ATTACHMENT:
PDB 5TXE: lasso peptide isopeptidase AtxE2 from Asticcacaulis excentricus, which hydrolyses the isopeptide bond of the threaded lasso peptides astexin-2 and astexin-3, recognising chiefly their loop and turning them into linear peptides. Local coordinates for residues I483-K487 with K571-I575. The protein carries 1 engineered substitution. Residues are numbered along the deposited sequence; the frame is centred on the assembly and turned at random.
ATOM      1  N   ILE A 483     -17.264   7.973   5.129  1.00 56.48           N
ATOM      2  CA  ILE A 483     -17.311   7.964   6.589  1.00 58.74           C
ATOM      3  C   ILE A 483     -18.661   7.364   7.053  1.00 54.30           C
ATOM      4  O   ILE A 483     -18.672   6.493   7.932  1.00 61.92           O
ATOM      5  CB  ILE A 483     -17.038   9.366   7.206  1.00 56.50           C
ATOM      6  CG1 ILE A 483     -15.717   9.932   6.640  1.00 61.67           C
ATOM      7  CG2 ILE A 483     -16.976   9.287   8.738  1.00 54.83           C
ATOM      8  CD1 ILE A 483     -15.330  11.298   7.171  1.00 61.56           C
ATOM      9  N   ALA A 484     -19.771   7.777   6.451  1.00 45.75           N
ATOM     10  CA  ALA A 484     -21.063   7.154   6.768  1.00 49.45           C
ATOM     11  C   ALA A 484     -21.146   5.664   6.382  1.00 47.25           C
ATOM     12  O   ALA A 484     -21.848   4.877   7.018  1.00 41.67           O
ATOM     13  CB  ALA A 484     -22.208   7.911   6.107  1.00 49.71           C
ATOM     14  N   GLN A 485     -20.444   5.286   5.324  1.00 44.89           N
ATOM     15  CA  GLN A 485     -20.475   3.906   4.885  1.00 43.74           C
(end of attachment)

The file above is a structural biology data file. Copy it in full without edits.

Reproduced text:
PDB 5TXE: lasso peptide isopeptidase AtxE2 from Asticcacaulis excentricus, which hydrolyses the isopeptide bond of the threaded lasso peptides astexin-2 and astexin-3, recognising chiefly their loop and turning them into linear peptides. Local coordinates for residues I483-K487 with K571-I575. The protein carries 1 engineered substitution. Residues are numbered along the deposited sequence; the frame is centred on the assembly and turned at random.
ATOM      1  N   ILE A 483     -17.264   7.973   5.129  1.00 56.48           N
ATOM      2  CA  ILE A 483     -17.311   7.964   6.589  1.00 58.74           C
ATOM      3  C   ILE A 483     -18.661   7.364   7.053  1.00 54.30           C
ATOM      4  O   ILE A 483     -18.672   6.493   7.932  1.00 61.92           O
ATOM      5  CB  ILE A 483     -17.038   9.366   7.206  1.00 56.50           C
ATOM      6  CG1 ILE A 483     -15.717   9.932   6.640  1.00 61.67           C
ATOM      7  CG2 ILE A 483     -16.976   9.287   8.738  1.00 54.83           C
ATOM      8  CD1 ILE A 483     -15.330  11.298   7.171  1.00 61.56           C
ATOM      9  N   ALA A 484     -19.771   7.777   6.451  1.00 45.75           N
ATOM     10  CA  ALA A 484     -21.063   7.154   6.768  1.00 49.45           C
ATOM     11  C   ALA A 484     -21.146   5.664   6.382  1.00 47.25           C
ATOM     12  O   ALA A 484     -21.848   4.877   7.018  1.00 41.67           O
ATOM     13  CB  ALA A 484     -22.208   7.911   6.107  1.00 49.71           C
ATOM     14  N   GLN A 485     -20.444   5.286   5.324  1.00 44.89           N
ATOM     15  CA  GLN A 485     -20.475   3.906   4.885  1.00 43.74           C